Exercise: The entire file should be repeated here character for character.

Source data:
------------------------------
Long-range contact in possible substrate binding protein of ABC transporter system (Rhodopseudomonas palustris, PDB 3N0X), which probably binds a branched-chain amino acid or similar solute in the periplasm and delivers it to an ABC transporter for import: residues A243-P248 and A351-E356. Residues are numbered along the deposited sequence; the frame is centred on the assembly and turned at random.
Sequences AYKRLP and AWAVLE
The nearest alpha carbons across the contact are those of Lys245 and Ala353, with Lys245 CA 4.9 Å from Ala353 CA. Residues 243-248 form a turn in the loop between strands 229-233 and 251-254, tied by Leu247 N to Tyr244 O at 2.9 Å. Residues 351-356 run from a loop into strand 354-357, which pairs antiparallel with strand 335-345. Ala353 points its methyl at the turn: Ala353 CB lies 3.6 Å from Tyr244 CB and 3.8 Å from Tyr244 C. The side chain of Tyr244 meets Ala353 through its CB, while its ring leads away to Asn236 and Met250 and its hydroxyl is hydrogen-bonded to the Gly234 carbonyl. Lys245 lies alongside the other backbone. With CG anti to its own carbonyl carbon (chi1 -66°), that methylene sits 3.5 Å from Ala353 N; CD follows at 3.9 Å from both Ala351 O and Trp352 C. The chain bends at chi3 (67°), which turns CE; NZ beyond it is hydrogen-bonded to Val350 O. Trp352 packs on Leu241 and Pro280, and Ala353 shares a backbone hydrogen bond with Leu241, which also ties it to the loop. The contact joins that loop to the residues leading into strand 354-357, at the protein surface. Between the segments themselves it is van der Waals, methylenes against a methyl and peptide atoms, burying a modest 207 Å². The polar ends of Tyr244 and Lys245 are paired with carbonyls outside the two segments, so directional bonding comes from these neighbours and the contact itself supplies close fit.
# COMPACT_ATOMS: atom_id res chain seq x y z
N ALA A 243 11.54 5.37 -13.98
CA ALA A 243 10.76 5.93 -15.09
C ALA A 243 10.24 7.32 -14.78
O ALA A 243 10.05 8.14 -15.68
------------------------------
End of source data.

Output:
Long-range contact in possible substrate binding protein of ABC transporter system (Rhodopseudomonas palustris, PDB 3N0X), which probably binds a branched-chain amino acid or similar solute in the periplasm and delivers it to an ABC transporter for import: residues A243-P248 and A351-E356. Residues are numbered along the deposited sequence; the frame is centred on the assembly and turned at random.
Sequences AYKRLP and AWAVLE
The nearest alpha carbons across the contact are those of Lys245 and Ala353, with Lys245 CA 4.9 Å from Ala353 CA. Residues 243-248 form a turn in the loop between strands 229-233 and 251-254, tied by Leu247 N to Tyr244 O at 2.9 Å. Residues 351-356 run from a loop into strand 354-357, which pairs antiparallel with strand 335-345. Ala353 points its methyl at the turn: Ala353 CB lies 3.6 Å from Tyr244 CB and 3.8 Å from Tyr244 C. The side chain of Tyr244 meets Ala353 through its CB, while its ring leads away to Asn236 and Met250 and its hydroxyl is hydrogen-bonded to the Gly234 carbonyl. Lys245 lies alongside the other backbone. With CG anti to its own carbonyl carbon (chi1 -66°), that methylene sits 3.5 Å from Ala353 N; CD follows at 3.9 Å from both Ala351 O and Trp352 C. The chain bends at chi3 (67°), which turns CE; NZ beyond it is hydrogen-bonded to Val350 O. Trp352 packs on Leu241 and Pro280, and Ala353 shares a backbone hydrogen bond with Leu241, which also ties it to the loop. The contact joins that loop to the residues leading into strand 354-357, at the protein surface. Between the segments themselves it is van der Waals, methylenes against a methyl and peptide atoms, burying a modest 207 Å². The polar ends of Tyr244 and Lys245 are paired with carbonyls outside the two segments, so directional bonding comes from these neighbours and the contact itself supplies close fit.
# COMPACT_ATOMS: atom_id res chain seq x y z
N ALA A 243 11.54 5.37 -13.98
CA ALA A 243 10.76 5.93 -15.09
C ALA A 243 10.24 7.32 -14.78
O ALA A 243 10.05 8.14 -15.68